Comparing WebRunner and Adobe AIR

Okay, maybe my tongue-in-cheek, roasting of Ryan Stewart didn’t go over so well. But, at one point in the post/rant I mention working on a project called WebRunner that, IMO, is a competitor to Adobe AIR. I, unsurprisingly, feel that WebRunner does a better job complementing the Web and is a better fit for web applications in general. Both systems allow developers to run rich internet applications (defined as you wish) on the desktop. That’s in itself is both novel and interesting to many developers. However, I think WebRunner and AIR are suited to slightly different applications.

I see Adobe AIR as a desktop runtime for Flash applications. This is a nice boon to Flash developers who have long waited to escape the browser as a runtime. Although AIR supports running DHTML/AJAX/Ajax style web applications through its embedded WebKit renderer, this will likely be overshadowed by the Flash-based applications. Of course, this is just me talking, but most “applications” I have seen running in AIR are Flash-based.

WebRunner, on the other hand, is completely built around a browser – the same browser found in Firefox. Any existing web application should operate in WebRunner without any changes. Create an instant desktop version of your web application. Of course, its not really a desktop version – its just running in a Mozilla browser without any traditional browser chrome. WebRunner doesn’t change how you build web applications. It doesn’t impose a new stack of technologies, it works with the Web.

WebRunner does have the ability to add “features” to web applications such as:

  • Support for simple desktop integrations like displaying alert popups, registering as content handlers for local files, and access to the file system.
  • Greasemonkey-like application scripting to tweak the UI, access the simple desktop integrations or add offline features, not already built into the web application.

Its important to point out that these “features” are completely optional and can be added in a very mashup-friendly manner that most web developers and power users are already using.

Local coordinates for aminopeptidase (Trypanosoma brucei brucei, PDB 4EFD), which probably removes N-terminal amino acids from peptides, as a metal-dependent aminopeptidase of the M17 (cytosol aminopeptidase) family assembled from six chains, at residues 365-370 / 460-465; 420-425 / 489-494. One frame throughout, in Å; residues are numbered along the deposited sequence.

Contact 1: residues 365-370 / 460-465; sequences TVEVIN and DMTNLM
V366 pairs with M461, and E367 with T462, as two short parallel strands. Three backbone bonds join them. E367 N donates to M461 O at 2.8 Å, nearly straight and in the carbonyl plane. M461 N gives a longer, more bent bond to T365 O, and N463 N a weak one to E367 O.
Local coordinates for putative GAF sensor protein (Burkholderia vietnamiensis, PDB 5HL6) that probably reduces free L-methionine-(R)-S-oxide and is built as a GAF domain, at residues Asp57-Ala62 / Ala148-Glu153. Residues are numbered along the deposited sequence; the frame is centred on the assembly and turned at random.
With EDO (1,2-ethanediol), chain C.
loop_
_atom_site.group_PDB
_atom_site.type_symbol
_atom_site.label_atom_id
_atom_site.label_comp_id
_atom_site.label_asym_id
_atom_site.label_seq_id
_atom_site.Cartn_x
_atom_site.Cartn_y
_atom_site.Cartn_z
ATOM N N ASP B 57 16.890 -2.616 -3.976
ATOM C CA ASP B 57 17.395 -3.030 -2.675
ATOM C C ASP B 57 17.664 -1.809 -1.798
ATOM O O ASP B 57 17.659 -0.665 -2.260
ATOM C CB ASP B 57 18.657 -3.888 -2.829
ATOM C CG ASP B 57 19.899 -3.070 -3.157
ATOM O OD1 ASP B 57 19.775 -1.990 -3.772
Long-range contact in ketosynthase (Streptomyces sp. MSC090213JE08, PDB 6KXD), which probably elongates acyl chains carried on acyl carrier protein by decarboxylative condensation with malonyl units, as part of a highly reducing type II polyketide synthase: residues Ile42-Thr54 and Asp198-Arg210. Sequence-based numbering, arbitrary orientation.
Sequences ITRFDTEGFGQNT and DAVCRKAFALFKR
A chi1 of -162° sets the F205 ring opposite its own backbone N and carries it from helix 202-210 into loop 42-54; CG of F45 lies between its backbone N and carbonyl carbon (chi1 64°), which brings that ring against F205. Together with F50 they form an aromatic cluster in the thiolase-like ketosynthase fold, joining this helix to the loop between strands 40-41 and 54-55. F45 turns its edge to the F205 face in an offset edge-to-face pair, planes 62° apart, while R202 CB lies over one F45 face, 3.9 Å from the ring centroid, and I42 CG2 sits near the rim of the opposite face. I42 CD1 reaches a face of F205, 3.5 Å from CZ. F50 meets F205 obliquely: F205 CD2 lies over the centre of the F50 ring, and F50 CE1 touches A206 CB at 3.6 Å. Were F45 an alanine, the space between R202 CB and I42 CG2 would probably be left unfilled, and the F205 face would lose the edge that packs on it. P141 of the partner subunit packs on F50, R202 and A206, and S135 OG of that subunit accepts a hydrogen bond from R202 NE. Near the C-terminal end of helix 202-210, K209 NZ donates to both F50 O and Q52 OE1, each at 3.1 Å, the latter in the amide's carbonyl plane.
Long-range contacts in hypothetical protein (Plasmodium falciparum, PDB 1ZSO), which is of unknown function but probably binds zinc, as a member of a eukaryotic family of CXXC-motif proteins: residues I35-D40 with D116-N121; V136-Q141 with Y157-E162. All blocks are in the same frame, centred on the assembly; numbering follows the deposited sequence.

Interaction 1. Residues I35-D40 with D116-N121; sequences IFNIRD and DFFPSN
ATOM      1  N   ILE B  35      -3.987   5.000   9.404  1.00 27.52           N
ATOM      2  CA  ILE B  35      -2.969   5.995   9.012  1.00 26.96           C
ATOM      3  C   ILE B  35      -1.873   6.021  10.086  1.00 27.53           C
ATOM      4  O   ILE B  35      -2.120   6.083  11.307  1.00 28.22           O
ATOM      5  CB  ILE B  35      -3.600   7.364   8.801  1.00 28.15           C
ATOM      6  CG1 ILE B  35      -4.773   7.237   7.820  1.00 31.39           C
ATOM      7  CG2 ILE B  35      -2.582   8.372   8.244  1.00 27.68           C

There is definitely more to come from WebRunner.

6 Comments

  1. Mukunda Modell said,

    August 13, 2007 @ 9:57 am

    And….drumroll please…….

    WebRunner can do flash too! :)

  2. skierpage said,

    August 13, 2007 @ 8:10 pm

    Now that recent trunk builds have the -app command-line switch to load a XULRunner app, can I start a WebRunner app from Firefox 3? I don’t want to install lots of .exes on my Windows machine.

    I’m all for replacing desktop apps with browser-based apps. My desktop apps like Quicken and (shudder) Norton 360 don’t have Ctrl-+ to zoom, you can’t select read-only text, you can’t right-click links, you can’t use LiveHTTPHeaders to watch the requests, you can’t bookmark, … They’re *MORE* primitive than browser apps. Argghhh!

  3. jerryc said,

    August 14, 2007 @ 2:14 pm

    A couple of years ago I embedded Gecko to create something in the AIR/WebRunner space. It’s working fine and provides a platform for which we can quickly and easily create content. Developing this platform, however, was not an exercise in Rapid Application Development.

    For a good percentage of projects, it’s just not practical to invest that kind of effort. That’s why I’m glad to see things like WebRunner being developed. And not a second too soon: the Adobe stuff and similar efforts have the potential to eclipse Gecko which would be a shame since Gecko has so much to offer.

  4. John Dowdell said,

    August 15, 2007 @ 1:04 pm

    “I see Adobe AIR as a desktop runtime for Flash applications. “

    Shouldn’t… no reason to believe that’s an accurate perception. Anecdotes from AIR Bus Tour show audience split 50/50 Ajax/SWF.

    “WebRunner doesn’t change how you build web applications. It doesn’t impose a new stack of technologies, it works with the Web.”

    Sounds like what others are saying about AIR today.

    Good luck with your project, I look forward to seeing what you accomplish.

    jd/adobe

  5. yod said,

    August 22, 2007 @ 9:33 am

    “I see Adobe AIR as a desktop runtime for Flash applications. “
    “Shouldn’t… no reason to believe that’s an accurate perception. Anecdotes from AIR Bus Tour show audience split 50/50 Ajax/SWF.”

    One of the advantages of AIR is to support all the Acrobat & Live Cycle stuff, which could be intersting inside a company.

  6. archaeopteryx.tv » Blog Archive » Quest’ AIR puzza un po’? said,

    August 28, 2007 @ 11:13 am

    [...] questo proposito leggi il post di Mark Finkle’s sul confronto fra WebRunner e Adobe AIR (Grazie Bard per la [...]

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